Managing Infection Control in a Disaster

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Disaster Response

Abstract:

In this article, an introductory overview of managing the Infection risks during a disaster or mass casualty event is presented. Reaching an understanding of the key terms and definitions and then expanding on the basic overview of setting up a Infection Preventionist program.

Main Article:

Introduction

In disaster situations, using standard protocols are not sufficient. In this article, a general overview of the key areas to consider when faced with a disaster will be presented, as well as key terminology. It is very difficult to inform general policies on how to manage specific diseases or patients. Instead, a guide on how to draft personalized hospital, site or regional specific plans will be presented. Every hospital/region will have its own plans and regular exercises need to be held (desk-top or field), whether in-hospital or pre-hospital.

Definitions:

Disaster:

Often thought of as natural events; earthquakes, tornados, tsunami’s etc.

(Major) Incident:

Man made events; acts of terror, train/bus crashes, stadium incidents etc.

Disaster Management:

A disaster can be said to have occurred; When normal community/regional resources are overwhelmed, or are in adequate. This event then calls for an extraordinary response. (1)

Disaster Medicine:

The combination of medical and organizational measures undertaken in case of a disaster/incident covering the entire range of medical care from the scene of the disaster to the hospital bed.

Most disaster/major incident programs follow various phases of response frameworks.  In this report, a framework employed in South Africa will be presented.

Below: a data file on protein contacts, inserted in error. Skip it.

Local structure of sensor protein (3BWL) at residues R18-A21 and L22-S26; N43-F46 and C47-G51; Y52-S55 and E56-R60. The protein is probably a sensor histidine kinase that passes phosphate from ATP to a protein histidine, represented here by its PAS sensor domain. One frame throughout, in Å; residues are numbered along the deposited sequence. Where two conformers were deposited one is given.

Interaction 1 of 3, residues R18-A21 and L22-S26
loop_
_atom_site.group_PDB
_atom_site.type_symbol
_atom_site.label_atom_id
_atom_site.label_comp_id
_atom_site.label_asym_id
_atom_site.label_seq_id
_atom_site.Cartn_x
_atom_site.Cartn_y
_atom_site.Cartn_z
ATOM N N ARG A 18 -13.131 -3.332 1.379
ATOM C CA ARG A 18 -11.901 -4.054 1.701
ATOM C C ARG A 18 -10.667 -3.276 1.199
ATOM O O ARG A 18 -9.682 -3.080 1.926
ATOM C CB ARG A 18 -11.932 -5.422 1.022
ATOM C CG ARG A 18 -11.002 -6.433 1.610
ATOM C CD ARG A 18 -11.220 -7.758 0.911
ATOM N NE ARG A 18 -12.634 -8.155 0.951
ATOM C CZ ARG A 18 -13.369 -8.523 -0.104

The Disaster Management Act of South Africa (No.57 of 2002) describes the following phases of a disaster: (2)

  • Pre-Disaster Risk Reduction:
    • Prevention
    • Mitigation
    • Preparedness
    • Early Warning
  • Post-Disaster Risk Reduction:
    • Response
    • Recovery
    • Rehabilitation
    • Reconstruction

Disaster medicine is neither clean nor pretty. Work is done under intense pressure, and getting your hands dirty is par for the course. The ability to triage brings it own stresses. Recovery work can last days or weeks, and sleep deprivation becomes a reality, which further adds to the risk of managing infections.

Infections, unsanitary working and living conditions, are of concern in a “normal” environment, and are exacerbated in a disaster scenario, for both healthcare workers and the local populations. Sound pre-planning, established protocols and procedures, are vital for the health and welfare of all concerned. This will aid healthcare workers in containing the potential spread of disease and improve the living conditions for those affected.

Methods of the interventions

It starts with and ends with personal hygiene, and your ability to prevent body substance contamination.